The Natural State’s residents are saying “yes” to natural remedies, as Arkansas has already sold $40.46 million worth, or 6,252 pounds, of medical cannabis since the state’s first licensed dispensary sale in May 2019.
Those numbers may not seem impressive compared to other states’ recent medical cannabis sales, but any form of medical marijuana in Arkansas should be warmly welcomed. The state continues to be one of the worst when it comes to the opioid epidemic, and studies show that legalizing cannabis — medical or recreational — usually reduces opioid painkiller use in those areas.
For context, a 2018 report showed that Arkansas’s doctors wrote more opioid prescriptions in 2017 than the number of people living there, or 102 opioid prescriptions per 100 people. The national average that year was nearly half that rate, or 59 opioid prescriptions per 100 people.
Arkansas’s medical marijuana program operates a little differently than most other states. For instance, there isn’t a catch-all qualifying condition category for any and all “chronic pain” like there is in California and Colorado. Instead, to qualify for a pain condition, patients must fall into one of three groups: those with intractable pain (chronic pain that hasn’t responded to conventional medical treatments for at least 6 months), those with severe arthritis (lifelong, debilitating arthritic conditions), or those with peripheral neuropathy (nerve damage that causes pain, numbness, or weakness, especially in the hands or feet).
Furthermore, Arkansas medical marijuana patients face purchase restrictions not seen elsewhere. Individuals or their caregivers may only buy up to 2.5 ounces of medical weed every two weeks, and those limits have likely contributed to lower-than-average sales figures. But if the state eventually loosens up on those restrictions, we’ll likely see its medical cannabis sales increase in the coming years.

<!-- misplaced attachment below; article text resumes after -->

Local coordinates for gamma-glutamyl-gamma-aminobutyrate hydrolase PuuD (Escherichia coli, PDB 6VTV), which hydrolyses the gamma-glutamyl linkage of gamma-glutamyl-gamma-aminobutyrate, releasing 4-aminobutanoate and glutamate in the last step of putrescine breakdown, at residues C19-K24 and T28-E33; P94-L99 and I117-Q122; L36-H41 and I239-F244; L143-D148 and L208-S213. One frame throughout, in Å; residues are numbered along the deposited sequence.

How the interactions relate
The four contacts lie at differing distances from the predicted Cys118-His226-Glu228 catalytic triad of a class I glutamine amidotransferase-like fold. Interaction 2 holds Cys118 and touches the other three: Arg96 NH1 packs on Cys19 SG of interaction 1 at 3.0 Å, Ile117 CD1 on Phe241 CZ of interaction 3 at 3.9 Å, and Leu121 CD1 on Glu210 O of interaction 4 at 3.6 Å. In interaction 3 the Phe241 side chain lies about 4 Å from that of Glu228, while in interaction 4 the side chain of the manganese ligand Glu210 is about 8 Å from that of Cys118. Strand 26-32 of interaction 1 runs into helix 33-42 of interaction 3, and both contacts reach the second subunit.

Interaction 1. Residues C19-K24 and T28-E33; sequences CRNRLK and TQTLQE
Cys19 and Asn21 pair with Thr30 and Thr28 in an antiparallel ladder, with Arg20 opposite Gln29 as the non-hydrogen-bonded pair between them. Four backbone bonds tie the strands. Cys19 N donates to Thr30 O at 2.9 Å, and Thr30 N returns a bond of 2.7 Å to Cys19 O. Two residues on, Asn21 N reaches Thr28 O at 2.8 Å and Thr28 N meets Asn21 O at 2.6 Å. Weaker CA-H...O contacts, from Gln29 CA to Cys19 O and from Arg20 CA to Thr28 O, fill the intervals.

Arkansas’s medical marijuana may have severe limitations, but it’s a bit of a miracle that it even got off the ground. Governor Asa Hutchinson, who’s been running the state for the last five years, was previously in charge of the US Drug Enforcement Administration under President George W. Bush.
In 2016, Hutchinson said of Arkansas’s medical marijuana bill, “We all want those who are ill or suffering to have the right kind of medicine, but there is a reason we have an [Food and Drug Administration] approval process for new medicines. We don’t vote on cancer cures, and we should not set a new pattern for determining what is good medicine at the ballot box.”
While it’s still too early to know how, or even if, the state’s medical marijuana program will affect residents’ opioid use rates, the sales figures indicate that Arkansas is beginning to embrace the green.